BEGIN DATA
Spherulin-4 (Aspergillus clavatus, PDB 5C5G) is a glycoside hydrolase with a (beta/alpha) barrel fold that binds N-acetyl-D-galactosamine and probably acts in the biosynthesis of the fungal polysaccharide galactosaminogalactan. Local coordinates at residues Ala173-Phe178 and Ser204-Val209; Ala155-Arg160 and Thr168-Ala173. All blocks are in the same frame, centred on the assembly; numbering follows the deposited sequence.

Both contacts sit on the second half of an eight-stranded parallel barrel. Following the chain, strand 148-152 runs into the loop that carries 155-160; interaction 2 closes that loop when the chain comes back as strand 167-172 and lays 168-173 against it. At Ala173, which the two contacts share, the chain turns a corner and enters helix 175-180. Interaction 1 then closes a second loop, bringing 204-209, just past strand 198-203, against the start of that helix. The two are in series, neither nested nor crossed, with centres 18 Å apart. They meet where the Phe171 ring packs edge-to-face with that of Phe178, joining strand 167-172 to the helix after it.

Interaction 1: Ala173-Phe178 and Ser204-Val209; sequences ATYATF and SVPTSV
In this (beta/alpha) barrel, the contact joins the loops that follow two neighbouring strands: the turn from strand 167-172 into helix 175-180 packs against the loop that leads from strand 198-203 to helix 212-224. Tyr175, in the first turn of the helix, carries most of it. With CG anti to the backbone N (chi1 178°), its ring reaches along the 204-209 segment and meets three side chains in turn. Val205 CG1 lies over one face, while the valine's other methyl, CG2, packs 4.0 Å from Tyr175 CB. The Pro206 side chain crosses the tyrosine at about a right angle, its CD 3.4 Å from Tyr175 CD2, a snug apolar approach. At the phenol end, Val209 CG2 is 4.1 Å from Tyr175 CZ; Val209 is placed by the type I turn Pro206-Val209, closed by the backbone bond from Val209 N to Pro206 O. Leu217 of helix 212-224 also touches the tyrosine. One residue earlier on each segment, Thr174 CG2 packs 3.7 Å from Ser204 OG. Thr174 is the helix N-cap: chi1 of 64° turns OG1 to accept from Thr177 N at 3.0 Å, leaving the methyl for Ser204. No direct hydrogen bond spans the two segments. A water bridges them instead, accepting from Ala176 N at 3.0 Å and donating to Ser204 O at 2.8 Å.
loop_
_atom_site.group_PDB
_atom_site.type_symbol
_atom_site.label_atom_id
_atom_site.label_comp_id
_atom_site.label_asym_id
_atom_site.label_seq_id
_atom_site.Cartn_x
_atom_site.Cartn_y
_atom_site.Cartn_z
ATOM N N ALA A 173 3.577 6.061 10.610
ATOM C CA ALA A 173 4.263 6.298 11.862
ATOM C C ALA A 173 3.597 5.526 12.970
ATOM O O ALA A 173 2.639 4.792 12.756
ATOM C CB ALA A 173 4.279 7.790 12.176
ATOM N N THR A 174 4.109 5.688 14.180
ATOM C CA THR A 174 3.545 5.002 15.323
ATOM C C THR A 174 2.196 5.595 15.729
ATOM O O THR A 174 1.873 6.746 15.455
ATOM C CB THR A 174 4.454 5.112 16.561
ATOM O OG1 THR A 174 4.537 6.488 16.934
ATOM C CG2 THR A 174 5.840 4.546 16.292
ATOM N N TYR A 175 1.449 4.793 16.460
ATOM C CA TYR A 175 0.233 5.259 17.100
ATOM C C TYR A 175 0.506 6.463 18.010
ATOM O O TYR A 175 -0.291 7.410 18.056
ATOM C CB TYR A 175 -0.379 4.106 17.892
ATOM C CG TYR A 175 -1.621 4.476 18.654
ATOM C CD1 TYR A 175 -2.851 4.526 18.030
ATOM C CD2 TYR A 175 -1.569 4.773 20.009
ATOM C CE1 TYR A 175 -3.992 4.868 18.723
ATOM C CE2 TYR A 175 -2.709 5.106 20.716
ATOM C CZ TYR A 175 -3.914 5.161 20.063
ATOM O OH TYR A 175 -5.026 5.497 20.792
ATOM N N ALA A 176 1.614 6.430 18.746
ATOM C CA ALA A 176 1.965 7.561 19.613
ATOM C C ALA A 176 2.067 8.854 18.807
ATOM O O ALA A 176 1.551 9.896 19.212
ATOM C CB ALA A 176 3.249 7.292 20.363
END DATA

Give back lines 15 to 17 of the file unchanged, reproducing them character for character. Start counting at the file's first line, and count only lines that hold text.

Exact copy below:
ATOM N N ALA A 173 3.577 6.061 10.610
ATOM C CA ALA A 173 4.263 6.298 11.862
ATOM C C ALA A 173 3.597 5.526 12.970